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Minimum Wage Worksheet

Use this worksheet to calculate the amount of pay your employer may owe you if you were paid less than minimum wage for all the hours that you worked in a pay period. Please copy and attach as many worksheets as you need to support your request.

Minimum wage is the lowest rate an employer can pay an employee. Most employees are entitled to be paid at least minimum wage. Refer to the chart on the back of this page for the current minimum wage rate.

For more information, call the Employment Standards Information Centre at 1-800-531-5551 or refer to the Your Guide to the Employment Standards Act “Minimum Wage” chapter on the Ministry of Labour website at www.labour.gov.on.ca/english/es/pubs/guide/minwage.php

Calculating Wages Owed
Date of
Pay Period
Day/Month/Year
*Hours Worked
(subtract paid or
unpaid eating periods
and breaks during
which you are free to
leave the workplace)
**Minimum
Wage Rate
Wages Earned
(Hours Worked
×
Minimum Wage Rate)
Wages Paid ***Wages
Owed



Subtotal of Wages Owed
Plus 4% Vacation Pay (Subtotal × 0.04)
(ADD if you are no longer employed by the employer or if you receive vacation pay on each paycheque)
Total Amount Owed

* Eating periods do not count towards hours worked. Breaks other than eating periods only count towards hours worked if you are required to stay at your place of work during the breaks.

** Minimum wage calculations are based on pay periods, which may be weekly, etc.

*** Wages Owed = Wages Earned – Wages Paid

This Worksheet is provided for your information and convenience only. This is not a claim form.
For information on filing a claim, call the Employment Standards Centre at 1-800-531-5551 or visit www.labour.gov.on.ca

Example

An employee works Monday to Friday and is paid $350.00/week, and 4% vacation pay is paid on each paycheque. The employee has an 8-hour day with one 30-minute lunch break (completely free from work) and works five days a week. Therefore, the employee must be paid an amount that is at least equal to total number of hours (37.5) multiplied by the minimum wage. The hours were worked in April of 2010.
37.5 hours × $10.25/hour = $384.38, therefore the employee is owed $34.38 in unpaid wages. If the employee had an 8½-hour day with a 30 minute lunch break each day and worked five days a week, the employee would be required to be paid for 40 hours at the rate of $10.25. 40 hours × $10.25/hour = $410.00, therefore the employee is owed $60.00 in unpaid wages.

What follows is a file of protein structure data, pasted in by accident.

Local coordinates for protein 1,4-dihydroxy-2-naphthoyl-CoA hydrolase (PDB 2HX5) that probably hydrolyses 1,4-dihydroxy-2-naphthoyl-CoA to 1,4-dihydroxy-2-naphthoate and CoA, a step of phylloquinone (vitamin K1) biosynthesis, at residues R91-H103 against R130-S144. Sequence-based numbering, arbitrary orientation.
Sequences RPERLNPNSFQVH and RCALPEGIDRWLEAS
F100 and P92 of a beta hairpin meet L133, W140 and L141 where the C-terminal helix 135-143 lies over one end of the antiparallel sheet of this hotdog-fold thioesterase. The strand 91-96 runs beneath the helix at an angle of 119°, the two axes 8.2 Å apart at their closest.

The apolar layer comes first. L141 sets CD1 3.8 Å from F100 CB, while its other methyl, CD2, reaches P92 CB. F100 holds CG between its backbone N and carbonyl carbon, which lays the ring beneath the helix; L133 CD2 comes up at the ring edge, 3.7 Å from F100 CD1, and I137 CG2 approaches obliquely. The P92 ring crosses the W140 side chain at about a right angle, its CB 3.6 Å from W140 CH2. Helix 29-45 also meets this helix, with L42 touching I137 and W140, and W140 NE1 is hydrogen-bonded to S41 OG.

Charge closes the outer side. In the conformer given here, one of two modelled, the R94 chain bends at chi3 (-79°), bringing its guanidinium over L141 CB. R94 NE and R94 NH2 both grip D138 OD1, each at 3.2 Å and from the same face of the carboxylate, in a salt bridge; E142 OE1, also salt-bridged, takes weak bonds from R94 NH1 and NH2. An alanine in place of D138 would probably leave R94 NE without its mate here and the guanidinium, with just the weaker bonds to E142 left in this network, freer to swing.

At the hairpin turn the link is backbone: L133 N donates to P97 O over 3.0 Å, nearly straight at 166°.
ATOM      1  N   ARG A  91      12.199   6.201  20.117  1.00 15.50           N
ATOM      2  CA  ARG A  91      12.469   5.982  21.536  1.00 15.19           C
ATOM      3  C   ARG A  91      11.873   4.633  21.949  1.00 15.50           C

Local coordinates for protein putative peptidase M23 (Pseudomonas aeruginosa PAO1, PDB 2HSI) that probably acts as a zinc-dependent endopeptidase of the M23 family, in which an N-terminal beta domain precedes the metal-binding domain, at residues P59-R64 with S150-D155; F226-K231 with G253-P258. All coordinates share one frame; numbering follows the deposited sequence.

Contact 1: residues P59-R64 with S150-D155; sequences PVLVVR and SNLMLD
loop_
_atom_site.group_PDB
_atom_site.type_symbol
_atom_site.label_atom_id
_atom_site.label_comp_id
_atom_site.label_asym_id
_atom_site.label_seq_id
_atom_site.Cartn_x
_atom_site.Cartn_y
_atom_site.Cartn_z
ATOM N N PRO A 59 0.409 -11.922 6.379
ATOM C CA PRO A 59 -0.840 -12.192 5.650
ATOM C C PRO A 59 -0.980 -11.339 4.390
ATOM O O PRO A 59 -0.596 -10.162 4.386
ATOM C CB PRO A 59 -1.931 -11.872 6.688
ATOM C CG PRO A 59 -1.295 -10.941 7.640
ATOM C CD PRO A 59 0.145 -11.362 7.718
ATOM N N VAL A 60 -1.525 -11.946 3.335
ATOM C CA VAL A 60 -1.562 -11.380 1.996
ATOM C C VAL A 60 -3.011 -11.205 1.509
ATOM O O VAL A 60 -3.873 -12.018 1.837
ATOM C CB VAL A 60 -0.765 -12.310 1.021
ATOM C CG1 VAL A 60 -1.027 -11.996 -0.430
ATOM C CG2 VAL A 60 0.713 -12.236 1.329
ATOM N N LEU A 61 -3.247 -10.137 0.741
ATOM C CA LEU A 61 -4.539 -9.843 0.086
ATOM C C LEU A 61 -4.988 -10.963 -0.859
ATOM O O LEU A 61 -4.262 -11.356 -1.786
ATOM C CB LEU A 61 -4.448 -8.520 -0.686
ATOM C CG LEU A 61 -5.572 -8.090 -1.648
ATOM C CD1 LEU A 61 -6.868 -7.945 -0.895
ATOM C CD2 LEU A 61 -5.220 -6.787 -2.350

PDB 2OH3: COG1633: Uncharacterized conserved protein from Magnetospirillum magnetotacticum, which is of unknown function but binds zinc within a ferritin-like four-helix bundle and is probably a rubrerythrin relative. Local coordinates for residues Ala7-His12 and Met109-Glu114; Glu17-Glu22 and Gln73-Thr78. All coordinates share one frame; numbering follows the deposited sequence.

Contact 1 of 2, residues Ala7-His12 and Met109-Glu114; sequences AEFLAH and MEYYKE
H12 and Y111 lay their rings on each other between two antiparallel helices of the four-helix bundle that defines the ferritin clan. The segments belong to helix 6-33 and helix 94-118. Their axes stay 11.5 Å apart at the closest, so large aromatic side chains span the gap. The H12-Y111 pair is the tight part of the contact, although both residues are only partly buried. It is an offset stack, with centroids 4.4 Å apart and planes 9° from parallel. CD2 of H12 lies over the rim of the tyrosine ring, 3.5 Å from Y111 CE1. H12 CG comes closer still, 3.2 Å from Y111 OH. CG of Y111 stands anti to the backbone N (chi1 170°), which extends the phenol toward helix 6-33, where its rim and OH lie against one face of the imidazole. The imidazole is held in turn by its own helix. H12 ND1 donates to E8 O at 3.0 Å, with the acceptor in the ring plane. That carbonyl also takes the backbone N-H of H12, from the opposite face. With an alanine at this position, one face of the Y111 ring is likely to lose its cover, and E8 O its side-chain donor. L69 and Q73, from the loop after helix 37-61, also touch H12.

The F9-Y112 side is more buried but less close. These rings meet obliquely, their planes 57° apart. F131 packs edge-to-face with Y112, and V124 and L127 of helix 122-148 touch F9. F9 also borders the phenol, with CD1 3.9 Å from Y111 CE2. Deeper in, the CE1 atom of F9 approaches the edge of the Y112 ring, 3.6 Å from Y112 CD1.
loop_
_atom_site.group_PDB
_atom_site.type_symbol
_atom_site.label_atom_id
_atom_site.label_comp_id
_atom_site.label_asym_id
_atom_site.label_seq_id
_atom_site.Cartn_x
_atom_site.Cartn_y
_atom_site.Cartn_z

Minimum Wage Rate
Note:
The minimum wage rate is different for liquor servers, homeworkers, and hunting and fishing guides.
Minimum Wage Rate March 31, 2009 March 31, 2010
General Minimum Wage $9.50 /hour $10.25 /hour
Student Minimum Wage (Students under 18 working not more than 28 hours per week or working during a school holiday) $8.90 / hour $9.60 /hour
Sample Calculation Based on Example Above
Date of
Pay Period
Day/Month/Year
*Hours Worked
(subtract paid or
unpaid eating periods
and breaks during
which you are free to
leave the workplace)
**Minimum
Wage Rate
Wages Earned
(Hours Worked
×
Minimum Wage Rate)
Wages Paid ***Wages
Owed
*** Wages Owed = Wages Earned – Wages Paid
From: 5 / April / 2010
To: 9 / April / 2010
37.5 $ 10.25 37.5 × $ 10.25
= $ 384.38
$ 350.00 $ 34.38
From: 12 / April / 2010
To: 16 / April / 2010
37.5 $ 10.25 37.5 × $ 10.25
= $ 384.38
$ 350.00 $ 34.38
From: 19 / April / 2010
To: 23 / April / 2010
40 $ 10.25 40 × $ 10.25
= $ 410.00
$ 350.00 $ 60.00
Subtotal of Wages Owed $ 128.76
Plus 4% Vacation Pay (Subtotal × 0.04)
(ADD if you are no longer employed by the employer or if you receive vacation pay on each pay cheque)
$ 5.15
Total Amount Owed $ 133.91

* Eating periods do not count towards hours worked. Breaks other than eating periods only count towards hours worked if you are required to stay at your place of work during the breaks.

** Minimum wage calculations are based on pay periods, which may be weekly, etc.

*** Wages Owed = Wages Earned − Wages Paid

This information is provided as a public service. Although we endeavour to ensure that the information is as current and accurate as possible, errors do occasionally occur. Therefore, we cannot guarantee the accuracy of the information. Readers should, where possible, verify the information before acting on it.

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